But there is a glaring anomaly visible within the weaver community. On the one hand you have rich weavers, affluent and affording a number of looms and weavers under them. On the other there are a vast number working individually or in self help groups with few assets to their names.
A comedown from a glorious era
Shantipur, the home of skilled weavers, artisans and craftsmen since traditional times had seen a period of glory. Backed by royal patronage and spurred by their encouraging gestures, it was a handloom weaving hub famed for its feather-like touch handloom woven dhotis and sarees.
Somewhere in the last few decades, time has not boded well for this town of skilled ethnic practitioners. Their efforts were sincere, their devotion a 100 %, but the masters of their craft, never got their due for their toil. Slowly it became a struggle for survival and even to eke out a decent livelihood seemed like a nightmare. So much so that many of the weavers and craftsmen moved out of Shantipur and searched for whatever meagre-paying job they could get just to exist on this planet.
Those fighting for remaining true to their traditional occupation despite the odds, decided to come out of their mould and attempt something as a compromise between what they were familiar with and good at with the current market demands. No wonder Shantipur fabrics suddenly broke out into magenta, teal, burgundy, rust like hues with interesting modern day popular motifs instead of the wonderful jacquard themes that they were experts in. Some even went in for sequins and other adornments to see whether the market would respond favourably. Somehow nothing seemed to work for these desperate souls, who just shrank into a corner or moved to other means of livelihood.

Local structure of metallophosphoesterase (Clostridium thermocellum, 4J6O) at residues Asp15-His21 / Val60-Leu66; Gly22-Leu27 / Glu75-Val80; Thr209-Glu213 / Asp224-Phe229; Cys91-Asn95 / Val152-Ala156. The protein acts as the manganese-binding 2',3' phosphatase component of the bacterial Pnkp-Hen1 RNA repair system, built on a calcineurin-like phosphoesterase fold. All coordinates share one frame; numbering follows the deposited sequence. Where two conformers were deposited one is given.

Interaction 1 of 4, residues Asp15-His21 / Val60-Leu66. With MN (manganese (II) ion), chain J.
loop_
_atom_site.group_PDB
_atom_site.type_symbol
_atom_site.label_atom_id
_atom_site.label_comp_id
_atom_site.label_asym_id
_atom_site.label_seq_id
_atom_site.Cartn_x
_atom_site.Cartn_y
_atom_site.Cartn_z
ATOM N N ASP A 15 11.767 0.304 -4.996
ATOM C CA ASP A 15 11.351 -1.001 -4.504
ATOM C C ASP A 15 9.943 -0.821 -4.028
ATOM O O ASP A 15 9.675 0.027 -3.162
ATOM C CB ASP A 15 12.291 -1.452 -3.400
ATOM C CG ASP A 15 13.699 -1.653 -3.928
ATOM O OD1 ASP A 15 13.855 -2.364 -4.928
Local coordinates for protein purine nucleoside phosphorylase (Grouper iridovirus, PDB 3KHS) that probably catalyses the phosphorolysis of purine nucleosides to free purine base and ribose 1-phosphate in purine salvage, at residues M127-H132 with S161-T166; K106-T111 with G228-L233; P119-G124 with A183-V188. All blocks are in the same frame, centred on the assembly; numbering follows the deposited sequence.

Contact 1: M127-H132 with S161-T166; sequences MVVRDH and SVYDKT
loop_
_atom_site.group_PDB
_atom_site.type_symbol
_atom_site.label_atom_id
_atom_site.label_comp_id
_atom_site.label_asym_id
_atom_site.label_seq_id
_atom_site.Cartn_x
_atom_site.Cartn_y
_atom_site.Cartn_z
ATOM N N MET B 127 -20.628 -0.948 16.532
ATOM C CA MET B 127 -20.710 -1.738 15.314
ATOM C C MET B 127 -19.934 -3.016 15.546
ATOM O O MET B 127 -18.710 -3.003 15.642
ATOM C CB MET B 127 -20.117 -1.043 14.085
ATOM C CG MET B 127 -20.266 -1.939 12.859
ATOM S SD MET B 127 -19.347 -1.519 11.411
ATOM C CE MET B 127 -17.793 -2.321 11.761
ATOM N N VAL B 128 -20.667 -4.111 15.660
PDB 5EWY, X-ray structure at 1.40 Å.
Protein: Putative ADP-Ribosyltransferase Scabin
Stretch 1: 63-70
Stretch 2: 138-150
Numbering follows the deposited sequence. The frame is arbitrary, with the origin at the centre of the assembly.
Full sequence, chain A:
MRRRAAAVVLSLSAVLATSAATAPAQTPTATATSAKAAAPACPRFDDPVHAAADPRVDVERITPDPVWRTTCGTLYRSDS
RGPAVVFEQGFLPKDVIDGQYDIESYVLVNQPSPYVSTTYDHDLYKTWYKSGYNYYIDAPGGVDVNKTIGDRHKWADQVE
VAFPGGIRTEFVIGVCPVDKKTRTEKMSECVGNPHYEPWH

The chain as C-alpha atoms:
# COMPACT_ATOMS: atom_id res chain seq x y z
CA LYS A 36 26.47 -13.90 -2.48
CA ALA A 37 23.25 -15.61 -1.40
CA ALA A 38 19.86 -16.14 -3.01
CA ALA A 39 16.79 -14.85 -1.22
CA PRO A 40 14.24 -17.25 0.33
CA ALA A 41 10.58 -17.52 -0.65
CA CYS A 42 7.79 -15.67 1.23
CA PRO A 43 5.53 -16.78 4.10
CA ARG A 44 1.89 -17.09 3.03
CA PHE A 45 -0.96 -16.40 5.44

A ray of hope
But in recent years there has been a spurt in the efforts of individuals, NGOs, organizations seeking a social cause and other outfits who have been interested in handlooms and recognized the immense potential of these fabrics.
"The weavers in Shantipur have immense skill. What's lacking is the marketing of their products and keeping up with modern trends," said one of them. This self-styled entrepreneur took up with a small weaver group and designed the product that had to be woven and styled like it. The idea paid off and the item sold several times over in comparison to the amount expected by the weaver.
This good Samaritan then contacted leading online stores and offered them lovely weaves with a mix of the traditional and trendy. They gobbled it up. This emboldened the weaver group and gave them a new confidence. They got direction about what they should weave and the colors that would suit, the designs that were current, and most importantly the thought that their life now had a meaning.
Many instances can be given of initiatives by individuals and groups that have caught up with different varieties in handlooms and painted similar rosy outcomes for hapless idea-bereft weavers in different parts of the country. The Shantipur scenario has slightly brightened of late but there is still much to be done for bringing the glory back to its respectable past.
Unnati Silks and handlooms